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|Title:||Placement effects on ground shock instrumentation|
|Authors:||United States. Defense Atomic Support Agency.|
Ingram, James K.
|Publisher:||U.S. Army Engineer Waterways Experiment Station.|
Engineer Research and Development Center (U.S.)
|Series/Report no.:||Miscellaneous paper (U.S. Army Engineer Waterways Experiment Station) ; N-70-7.|
Abstract: During the past decade, numerous explosive field tests have been conducted using a variety of instruments to record ground shock due to dynamic loadings. These instruments have generally been placed sequentially in boreholes which were backfilled using various materials and placement techniques. To assess the influences these techniques can exert on embedded gages, a series of wave propagation tests were conducted at the U.S. Army Engineer Waterways Experiment Station in the Small Blast Load Generator. Four placement techniques were studied to cover a range of placement conditions used in field practice. The first, gage placement concurrent with specimen construction, is applicable only to laboratory or small-scale tests and was used primarily as a reference for the other placement methods. The other methods involved the placement of gages in boreholes and backfilling with the following materials: (A.) the excavated in situ material, (B.) a property-matching artificial soil, and (C.) a dense, rained sand. Because of their sensitivity to placement, primary emphasis was put on soil stress gages. A limited number of motion gages were also used. The results of the study indicated that the borehole material properties must reasonably match those of the local in situ material to ensure that the measurements are truly representative of the actual free-field ground shock. As a result of this study, the artificial soil backfill technique was used for instrument placement in deep field holes on the HEST Test V experiment.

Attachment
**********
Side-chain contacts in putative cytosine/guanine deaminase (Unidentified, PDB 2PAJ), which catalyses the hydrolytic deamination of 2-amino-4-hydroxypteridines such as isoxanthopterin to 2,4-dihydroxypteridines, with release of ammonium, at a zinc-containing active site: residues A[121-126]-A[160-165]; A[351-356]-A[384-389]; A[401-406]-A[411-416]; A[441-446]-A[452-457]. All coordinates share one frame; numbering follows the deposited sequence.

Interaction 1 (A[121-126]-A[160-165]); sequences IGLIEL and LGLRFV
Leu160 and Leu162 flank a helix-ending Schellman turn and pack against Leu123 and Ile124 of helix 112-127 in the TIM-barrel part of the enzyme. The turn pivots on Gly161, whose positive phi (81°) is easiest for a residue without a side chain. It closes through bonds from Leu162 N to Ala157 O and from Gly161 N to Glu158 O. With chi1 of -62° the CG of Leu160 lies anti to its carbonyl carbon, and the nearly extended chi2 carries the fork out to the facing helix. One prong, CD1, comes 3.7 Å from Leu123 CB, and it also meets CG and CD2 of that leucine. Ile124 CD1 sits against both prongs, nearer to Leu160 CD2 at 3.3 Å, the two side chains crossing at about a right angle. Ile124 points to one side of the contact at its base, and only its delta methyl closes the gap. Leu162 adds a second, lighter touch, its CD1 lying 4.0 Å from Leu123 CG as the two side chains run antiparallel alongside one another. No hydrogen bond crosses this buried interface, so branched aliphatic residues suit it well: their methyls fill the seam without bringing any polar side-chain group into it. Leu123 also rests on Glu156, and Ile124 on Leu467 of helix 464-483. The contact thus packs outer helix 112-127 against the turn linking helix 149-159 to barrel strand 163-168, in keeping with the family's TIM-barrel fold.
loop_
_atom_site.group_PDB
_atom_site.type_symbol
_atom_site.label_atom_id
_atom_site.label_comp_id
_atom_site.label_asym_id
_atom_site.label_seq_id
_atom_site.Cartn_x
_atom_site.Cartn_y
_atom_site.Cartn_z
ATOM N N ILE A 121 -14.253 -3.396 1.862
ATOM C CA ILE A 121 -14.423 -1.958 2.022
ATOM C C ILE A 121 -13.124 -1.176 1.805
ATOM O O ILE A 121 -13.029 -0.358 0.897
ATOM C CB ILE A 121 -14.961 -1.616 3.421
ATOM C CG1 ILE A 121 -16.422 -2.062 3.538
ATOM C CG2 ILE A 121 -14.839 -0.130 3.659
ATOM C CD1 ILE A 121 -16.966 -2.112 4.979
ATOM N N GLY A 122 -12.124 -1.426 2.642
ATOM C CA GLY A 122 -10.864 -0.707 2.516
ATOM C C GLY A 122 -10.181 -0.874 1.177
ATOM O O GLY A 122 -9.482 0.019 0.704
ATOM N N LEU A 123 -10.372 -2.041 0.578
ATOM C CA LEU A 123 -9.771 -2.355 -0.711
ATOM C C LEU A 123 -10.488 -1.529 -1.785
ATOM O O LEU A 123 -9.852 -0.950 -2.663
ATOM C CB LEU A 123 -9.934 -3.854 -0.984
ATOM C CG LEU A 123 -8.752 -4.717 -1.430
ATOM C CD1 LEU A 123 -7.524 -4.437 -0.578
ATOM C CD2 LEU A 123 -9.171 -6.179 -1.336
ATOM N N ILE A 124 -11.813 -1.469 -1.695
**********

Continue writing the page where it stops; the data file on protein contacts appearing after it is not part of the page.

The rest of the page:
|Rights:||Approved for public release; distribution is unlimited.|
|Appears in Collections:||Miscellaneous Paper|
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|MP-N-70-7.pdf||6.56 MB||Adobe PDF|